This may not be surprising to most HR managers, particularly those in businesses with a lot of face-to-face interaction between customers and employees. For businesses like these, demeanor is often considered one of the most important drivers of customer satisfaction, and friendliness is commonly a key factor in hiring decisions. What is surprising is that of the personality traits examined, the study found those employees who were able to focus on their work and avoid distractions had a more significant impact on customer service than those considered most friendly.   

It’s not all about the money.

The study also found that compensation had less to do with performance than the training and development that employees received and how they were managed. Contrary to the commonly held belief that more experienced managers are able to drive better results, the study found no correlation between performance and the seniority of managers. Rather, the way people are managed appears to be more important, leading the company to take a closer look at the practices of managers in its high-performing stores and incorporate those practices into its management training.     

Ask the Right Questions and Challenge Assumptions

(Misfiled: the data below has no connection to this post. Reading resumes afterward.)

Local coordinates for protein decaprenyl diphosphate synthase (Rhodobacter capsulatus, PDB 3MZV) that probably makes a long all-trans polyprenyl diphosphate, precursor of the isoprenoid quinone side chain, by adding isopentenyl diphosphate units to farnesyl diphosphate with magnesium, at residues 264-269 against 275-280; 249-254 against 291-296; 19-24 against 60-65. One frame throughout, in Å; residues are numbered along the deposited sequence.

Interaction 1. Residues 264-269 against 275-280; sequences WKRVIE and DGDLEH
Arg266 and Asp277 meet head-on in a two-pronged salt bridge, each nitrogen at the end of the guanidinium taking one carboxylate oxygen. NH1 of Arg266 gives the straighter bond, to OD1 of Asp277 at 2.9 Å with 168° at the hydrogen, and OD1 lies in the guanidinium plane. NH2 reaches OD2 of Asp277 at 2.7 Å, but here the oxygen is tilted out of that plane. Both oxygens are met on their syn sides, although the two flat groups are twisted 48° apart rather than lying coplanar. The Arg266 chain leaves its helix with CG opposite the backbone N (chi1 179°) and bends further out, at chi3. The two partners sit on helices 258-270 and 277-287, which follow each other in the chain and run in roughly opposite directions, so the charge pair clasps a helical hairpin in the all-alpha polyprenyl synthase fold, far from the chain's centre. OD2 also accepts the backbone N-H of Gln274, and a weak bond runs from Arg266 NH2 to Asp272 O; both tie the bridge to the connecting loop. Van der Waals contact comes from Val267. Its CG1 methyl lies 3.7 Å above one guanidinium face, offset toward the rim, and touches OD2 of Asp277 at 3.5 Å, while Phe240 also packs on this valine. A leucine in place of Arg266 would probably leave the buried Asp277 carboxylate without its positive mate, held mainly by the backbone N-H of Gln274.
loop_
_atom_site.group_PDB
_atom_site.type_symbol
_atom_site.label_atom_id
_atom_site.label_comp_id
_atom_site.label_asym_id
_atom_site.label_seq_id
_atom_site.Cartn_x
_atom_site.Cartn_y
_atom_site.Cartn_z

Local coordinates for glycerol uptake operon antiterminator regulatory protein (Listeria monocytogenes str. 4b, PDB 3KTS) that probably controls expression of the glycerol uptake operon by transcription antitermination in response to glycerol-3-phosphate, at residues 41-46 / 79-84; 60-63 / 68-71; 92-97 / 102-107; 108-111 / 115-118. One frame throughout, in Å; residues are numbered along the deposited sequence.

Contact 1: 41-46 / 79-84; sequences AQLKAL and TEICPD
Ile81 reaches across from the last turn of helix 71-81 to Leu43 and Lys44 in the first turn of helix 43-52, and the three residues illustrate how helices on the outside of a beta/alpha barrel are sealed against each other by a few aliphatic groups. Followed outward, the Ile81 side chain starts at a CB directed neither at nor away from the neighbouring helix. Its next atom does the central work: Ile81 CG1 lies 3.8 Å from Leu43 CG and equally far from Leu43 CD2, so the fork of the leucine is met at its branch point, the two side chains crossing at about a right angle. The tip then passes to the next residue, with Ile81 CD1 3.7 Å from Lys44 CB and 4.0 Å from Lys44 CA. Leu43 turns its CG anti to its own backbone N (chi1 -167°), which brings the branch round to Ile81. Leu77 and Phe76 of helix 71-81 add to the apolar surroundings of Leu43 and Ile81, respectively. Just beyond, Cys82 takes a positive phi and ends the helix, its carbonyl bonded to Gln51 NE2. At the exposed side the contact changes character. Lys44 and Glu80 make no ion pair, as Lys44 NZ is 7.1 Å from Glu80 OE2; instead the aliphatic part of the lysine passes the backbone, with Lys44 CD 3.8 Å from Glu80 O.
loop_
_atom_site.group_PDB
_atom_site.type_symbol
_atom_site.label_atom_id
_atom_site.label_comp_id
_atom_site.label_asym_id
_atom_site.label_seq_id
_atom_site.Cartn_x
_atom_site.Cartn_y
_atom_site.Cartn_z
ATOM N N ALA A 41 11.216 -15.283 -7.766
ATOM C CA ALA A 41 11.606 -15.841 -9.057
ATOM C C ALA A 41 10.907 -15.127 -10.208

People analytics is quickly moving into the mainstream of the business intelligence industry, and technologies are now available to help companies find meaningful connections between system performance, user engagement, and their strategic goals such as sales performance, recruiting, and retention.

With real-time tracking, analytics dashboards, and custom reporting, technology can offer robust and credible metrics and analytic capabilities to help uncover critical insights into workforce success.

Before adopting any technology, however, it is important to understand the real and perceived connections between talent and strategic success in your company. Consider the example of the restaurant chain in the McKinsey and Company case study. Believing friendliness to be the most important factor in the quality of its customer service, the company tested its assumption with psychometric testing and a series of online games to determine how differences in personalities and cognitive skills affected performance. The company also tested its assumptions regarding management quality, evaluating specific management practices to determine how each impacted employee performance and retention.